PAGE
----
RED LODGE POST
Wildlife refuges are areas, lands and waters, set aside to conserve fish, wildlife, and plants. Refuge managers aim to maintain and improve natural habitats.
Montana has 24 wildlife refuges/districts, operated and managed by the U.S. Fish and Wildlife Service. The refuges are amazing places to visit if natural environments are of interest.
Nine of the refuges are found in western mountainous regions and fifteen more are in the central and eastern parts of the state. All kinds are environments are represented, such as wetlands, prairies, uplands, badlands, and river breaks.
Visitors at refuges experience many kinds of birds, mammals, and plants. Some favorites:
- Buffalo at the National Bison Range
- Black-footed ferrets, bighorn sheep, and cottonwood trees at C.M. Russell National Wildlife Refuge
- Greater sage grouse and golden eagles at Grass Lake National Wildlife Refuge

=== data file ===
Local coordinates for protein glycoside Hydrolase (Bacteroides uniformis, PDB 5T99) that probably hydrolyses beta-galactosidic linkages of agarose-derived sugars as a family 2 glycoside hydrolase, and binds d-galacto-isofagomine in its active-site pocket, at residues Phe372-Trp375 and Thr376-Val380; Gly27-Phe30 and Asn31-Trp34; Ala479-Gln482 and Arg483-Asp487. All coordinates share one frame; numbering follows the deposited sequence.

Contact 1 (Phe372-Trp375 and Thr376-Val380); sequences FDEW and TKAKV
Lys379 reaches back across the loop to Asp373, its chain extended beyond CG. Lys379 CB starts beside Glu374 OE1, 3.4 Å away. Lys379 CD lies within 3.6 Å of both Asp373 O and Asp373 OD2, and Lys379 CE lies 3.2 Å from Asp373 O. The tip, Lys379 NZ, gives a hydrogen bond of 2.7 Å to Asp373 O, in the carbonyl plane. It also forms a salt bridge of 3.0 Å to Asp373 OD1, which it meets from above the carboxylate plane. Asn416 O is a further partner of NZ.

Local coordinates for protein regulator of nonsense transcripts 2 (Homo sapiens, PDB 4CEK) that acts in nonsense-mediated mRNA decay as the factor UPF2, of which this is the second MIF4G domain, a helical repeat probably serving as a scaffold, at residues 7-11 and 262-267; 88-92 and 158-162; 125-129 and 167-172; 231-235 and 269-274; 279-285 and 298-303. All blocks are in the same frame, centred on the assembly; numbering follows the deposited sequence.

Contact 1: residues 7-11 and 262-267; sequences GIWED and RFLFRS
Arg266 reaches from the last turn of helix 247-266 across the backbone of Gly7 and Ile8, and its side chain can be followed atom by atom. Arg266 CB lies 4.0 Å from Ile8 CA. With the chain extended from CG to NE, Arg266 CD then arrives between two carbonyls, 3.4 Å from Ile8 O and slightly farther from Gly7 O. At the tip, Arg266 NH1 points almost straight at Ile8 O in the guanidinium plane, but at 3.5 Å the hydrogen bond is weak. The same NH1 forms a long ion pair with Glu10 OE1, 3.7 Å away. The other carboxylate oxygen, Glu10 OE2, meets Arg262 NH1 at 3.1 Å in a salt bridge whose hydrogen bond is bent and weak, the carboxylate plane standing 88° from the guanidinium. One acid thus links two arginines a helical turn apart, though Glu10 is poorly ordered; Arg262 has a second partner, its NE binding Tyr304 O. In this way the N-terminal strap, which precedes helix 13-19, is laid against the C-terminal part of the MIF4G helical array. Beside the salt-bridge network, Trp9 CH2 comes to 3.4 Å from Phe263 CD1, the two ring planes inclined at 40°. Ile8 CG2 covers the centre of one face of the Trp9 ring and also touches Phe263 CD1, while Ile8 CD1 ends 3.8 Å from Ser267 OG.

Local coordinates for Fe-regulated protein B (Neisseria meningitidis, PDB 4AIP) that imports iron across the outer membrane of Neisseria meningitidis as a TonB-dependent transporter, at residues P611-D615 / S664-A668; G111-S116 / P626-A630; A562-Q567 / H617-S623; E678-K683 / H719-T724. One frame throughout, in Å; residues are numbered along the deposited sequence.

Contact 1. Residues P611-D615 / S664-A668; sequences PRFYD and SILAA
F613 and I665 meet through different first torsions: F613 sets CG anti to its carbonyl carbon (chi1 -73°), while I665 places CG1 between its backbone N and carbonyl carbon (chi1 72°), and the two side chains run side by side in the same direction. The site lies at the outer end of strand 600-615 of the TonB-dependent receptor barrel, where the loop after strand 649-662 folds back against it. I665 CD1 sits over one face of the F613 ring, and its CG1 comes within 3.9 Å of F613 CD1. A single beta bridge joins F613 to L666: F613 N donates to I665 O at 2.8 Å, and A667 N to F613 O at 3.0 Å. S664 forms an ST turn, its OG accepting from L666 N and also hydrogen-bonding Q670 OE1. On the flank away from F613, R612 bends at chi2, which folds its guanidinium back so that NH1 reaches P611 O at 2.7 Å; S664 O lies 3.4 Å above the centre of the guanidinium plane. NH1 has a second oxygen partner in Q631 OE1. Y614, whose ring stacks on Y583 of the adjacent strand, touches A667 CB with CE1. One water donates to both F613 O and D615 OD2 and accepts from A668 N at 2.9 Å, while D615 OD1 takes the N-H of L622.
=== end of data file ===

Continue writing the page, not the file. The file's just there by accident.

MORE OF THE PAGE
- Moose and trumpeter swans at Red Rock Lakes National Wildlife Refuge
- Canada geese, wild turkeys, red-winged blackbirds at Lee Metcalf National Wildlife Refuge
Choose one or more refuges that appeal to you and study the area(s) before you go. A F&WS online map shows locations of refuges and links to refuge Websites.
Be sure to bring a pair of high-quality binoculars for viewing nature close-up. Take along Montana nature field guides too. A copy of Montana Nature Set: Field Guides to Wildlife, Birds, and Wildflowers of Montana by James Kavanaugh may suffice. Buy on Amazon dot com.
Enjoy and learn about nature in the great Montana outdoors.
Absaroka Mountain, Mont.
© 2021 John Sandy